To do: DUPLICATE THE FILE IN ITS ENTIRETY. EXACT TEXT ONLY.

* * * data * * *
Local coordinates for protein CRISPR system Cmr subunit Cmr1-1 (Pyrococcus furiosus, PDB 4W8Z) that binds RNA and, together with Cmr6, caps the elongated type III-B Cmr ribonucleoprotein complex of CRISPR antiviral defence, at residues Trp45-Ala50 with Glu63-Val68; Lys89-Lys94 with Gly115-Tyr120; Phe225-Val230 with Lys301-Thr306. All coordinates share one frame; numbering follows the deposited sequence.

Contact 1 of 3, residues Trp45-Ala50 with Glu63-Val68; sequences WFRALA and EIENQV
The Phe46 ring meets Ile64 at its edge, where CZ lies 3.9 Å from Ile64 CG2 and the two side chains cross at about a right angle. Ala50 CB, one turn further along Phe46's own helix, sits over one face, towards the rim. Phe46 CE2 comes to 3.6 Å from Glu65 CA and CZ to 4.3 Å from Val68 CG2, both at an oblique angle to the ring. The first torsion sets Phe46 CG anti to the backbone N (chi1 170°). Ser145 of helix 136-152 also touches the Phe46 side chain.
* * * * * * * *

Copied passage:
Local coordinates for protein CRISPR system Cmr subunit Cmr1-1 (Pyrococcus furiosus, PDB 4W8Z) that binds RNA and, together with Cmr6, caps the elongated type III-B Cmr ribonucleoprotein complex of CRISPR antiviral defence, at residues Trp45-Ala50 with Glu63-Val68; Lys89-Lys94 with Gly115-Tyr120; Phe225-Val230 with Lys301-Thr306. All coordinates share one frame; numbering follows the deposited sequence.

Contact 1 of 3, residues Trp45-Ala50 with Glu63-Val68; sequences WFRALA and EIENQV
The Phe46 ring meets Ile64 at its edge, where CZ lies 3.9 Å from Ile64 CG2 and the two side chains cross at about a right angle. Ala50 CB, one turn further along Phe46's own helix, sits over one face, towards the rim. Phe46 CE2 comes to 3.6 Å from Glu65 CA and CZ to 4.3 Å from Val68 CG2, both at an oblique angle to the ring. The first torsion sets Phe46 CG anti to the backbone N (chi1 170°). Ser145 of helix 136-152 also touches the Phe46 side chain.